Conclusion

There are many well-known variations of good interface design. The above guiding principles looks only at a small, interrelated set. In fact, we can regard both Commands and Closure of Operations as degenerate cases of Reduction of Input. We should strive to create interfaces that directly fit into one of these categories, and when that isn't possible, at least interfaces that return types that fit into those categories.

Keeping interfaces small and focused makes this possible in the first place.


Comments

Well thought through!
2011-06-08 08:27 UTC

Interfaces are not abstractions

Thursday, 02 December 2010 13:03:04 UTC

One of the first sound bites from the beloved book Design Patterns is this:

Program to an interface, not an implementation

It would seem that a corollary is that we can measure the quality of our code on the number of interfaces; the more, the better. However, that's not how it feels in reality when you are trying to figure out whether to use an IFooFactory, IFooPolicy, IFooPolicyFactory or perhaps even an IFooFactoryFactory.

Do you extract interfaces from your classes to enable loose coupling? If so, you probably have a 1:1 relationship between your interfaces and the concrete classes that implement them. That's probably not a good sign, and violates the Reused Abstractions Principle (RAP). I've been guilty of this and didn't like the result.

Having only one implementation of a given interface is a code smell.

Programming to an interface does not guarantee that we are coding against an abstraction. Interfaces are not abstractions. Why not?

An interface is just a language construct. In essence, it's just a shape. It's like a power plug and socket. In Europe we use one kind, and the US uses another, but it's only by convention that we transmit 230V through European sockets and 110V through US sockets. Although plugs only fit in their respective sockets, nothing prevents us from sending 230V through a US plug/socket combination.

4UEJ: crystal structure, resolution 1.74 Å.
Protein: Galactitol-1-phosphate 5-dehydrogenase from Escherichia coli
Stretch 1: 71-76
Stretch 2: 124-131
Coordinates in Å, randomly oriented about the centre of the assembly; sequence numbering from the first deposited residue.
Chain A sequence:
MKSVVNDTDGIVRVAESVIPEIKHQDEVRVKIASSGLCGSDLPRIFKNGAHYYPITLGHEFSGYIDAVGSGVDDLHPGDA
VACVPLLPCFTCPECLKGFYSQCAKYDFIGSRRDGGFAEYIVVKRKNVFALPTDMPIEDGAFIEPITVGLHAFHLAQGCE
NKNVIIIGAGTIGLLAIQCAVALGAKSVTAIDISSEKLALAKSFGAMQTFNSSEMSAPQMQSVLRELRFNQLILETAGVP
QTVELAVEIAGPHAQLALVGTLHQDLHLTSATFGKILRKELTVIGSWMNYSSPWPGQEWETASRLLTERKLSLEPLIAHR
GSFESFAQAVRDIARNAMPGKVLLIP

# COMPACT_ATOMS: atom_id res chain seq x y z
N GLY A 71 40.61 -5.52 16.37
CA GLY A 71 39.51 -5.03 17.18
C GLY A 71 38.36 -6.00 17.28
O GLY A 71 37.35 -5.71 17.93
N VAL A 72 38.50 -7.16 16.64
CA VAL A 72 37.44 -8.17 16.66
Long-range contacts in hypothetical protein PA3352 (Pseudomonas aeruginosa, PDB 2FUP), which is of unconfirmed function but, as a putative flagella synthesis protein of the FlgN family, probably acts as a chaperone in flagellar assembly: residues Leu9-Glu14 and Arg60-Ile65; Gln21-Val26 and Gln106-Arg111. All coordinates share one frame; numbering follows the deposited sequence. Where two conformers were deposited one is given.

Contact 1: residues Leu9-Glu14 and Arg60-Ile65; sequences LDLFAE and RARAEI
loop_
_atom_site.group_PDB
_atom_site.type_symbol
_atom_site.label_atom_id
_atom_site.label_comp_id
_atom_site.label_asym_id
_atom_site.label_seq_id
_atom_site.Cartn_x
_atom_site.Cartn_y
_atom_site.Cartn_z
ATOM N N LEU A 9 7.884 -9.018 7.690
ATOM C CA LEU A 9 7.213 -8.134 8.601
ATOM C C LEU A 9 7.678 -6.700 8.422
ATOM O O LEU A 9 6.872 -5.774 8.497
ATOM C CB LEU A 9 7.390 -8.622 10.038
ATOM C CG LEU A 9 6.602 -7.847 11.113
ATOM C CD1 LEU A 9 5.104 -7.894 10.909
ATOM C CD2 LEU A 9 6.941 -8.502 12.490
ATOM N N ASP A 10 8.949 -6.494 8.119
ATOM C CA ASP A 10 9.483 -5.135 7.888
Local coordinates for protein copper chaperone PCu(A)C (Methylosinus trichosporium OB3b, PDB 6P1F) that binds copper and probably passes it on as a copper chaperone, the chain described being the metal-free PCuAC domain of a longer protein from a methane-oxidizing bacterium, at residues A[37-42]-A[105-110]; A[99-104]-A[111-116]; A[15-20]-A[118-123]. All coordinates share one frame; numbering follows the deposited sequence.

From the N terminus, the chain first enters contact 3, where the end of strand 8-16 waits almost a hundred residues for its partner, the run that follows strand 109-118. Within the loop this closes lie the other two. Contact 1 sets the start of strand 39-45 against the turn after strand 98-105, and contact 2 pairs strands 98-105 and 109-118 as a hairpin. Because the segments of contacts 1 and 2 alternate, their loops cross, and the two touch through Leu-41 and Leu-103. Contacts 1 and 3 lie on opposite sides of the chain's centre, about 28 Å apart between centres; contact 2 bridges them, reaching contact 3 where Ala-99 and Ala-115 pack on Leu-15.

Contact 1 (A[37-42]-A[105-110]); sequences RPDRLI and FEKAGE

Krzysztof Cwalina already pointed this out in 2004: interfaces are not contracts. If they aren't even contracts, then how can they be abstractions?

Interfaces can be used as abstractions, but using an interface is in itself no guarantee that we are dealing with an abstraction. Rather, we have the following relationship between interfaces and abstractions:

Abstractions, interfaces and their intersection

There are basically two sets: a set of abstractions and a set of interfaces. In the following we will discuss the set of interfaces that does not intersect the set of abstractions, saving the intersection for another blog post.

There are many ways an interface can turn out to be a poor abstraction. The following is an incomplete list:

LSP Violations

Violating the Liskov Substitution Principle is a pretty obvious sign that the interface in use is a poor abstraction. This may be most obvious when the consumer of the interface needs to downcast an instance to properly work with it.

However, as Uncle Bob points out, even an interface as simple as this seemingly innocuous rectangle ‘abstraction' contains potential dangers:

public interface IRectangle
{
    int Width { get; set; }
    int Height { get; set; }
}

The issue becomes apparent when you attempt to let a Square class implement IRectangle. To protect the invariants of Square, you can't allow the Width and Height properties to differ. You have a couple of options, none of which are very good:

  • Update both Width and Height to the same value when one of them are being written.
  • Ignore the write operation when the caller attempts to assign an invalid value.
  • Throw an exception when the caller attempts to assign a Width which is different from the Height (and vice versa).

From the point of view of a consumer of the IRectangle interface, all of these options would at the very least violate the Principle of Least Astonishment, and throwing exceptions would definitely cause the consumer to behave differently when consuming Square instances as opposed to ‘normal' rectangles.

The problem stems from the fact that the operations have side effects. Invoking one operation changes the state of a seemingly unrelated piece of data. The more members we have, the greater the risk is, so the Interface Segregation Principle can, to a certain extent, help.

Header Interfaces

Since a higher number of members increases the risk of unexpected side effects and temporal coupling it should come as no surprise that interfaces mechanically extracted from all members of a a concrete class are poor abstractions.

As always, Visual Studio makes it very easy to do the wrong thing by offering the Extract Interface refactoring feature.

We call such interfaces Header Interfaces because they resemble C++ header files. They tend to simply state the same thing twice without apparent benefit. This is particularly true when you have only a single implementation, which tends to be very likely for interfaces with many members.

Shallow Interfaces

When you use the Extract Interface refactoring feature in Visual Studio, even if you don't extract every member, the resulting interface is shallow because it doesn't recursively extract interfaces from the concrete types exposed by the extracted members.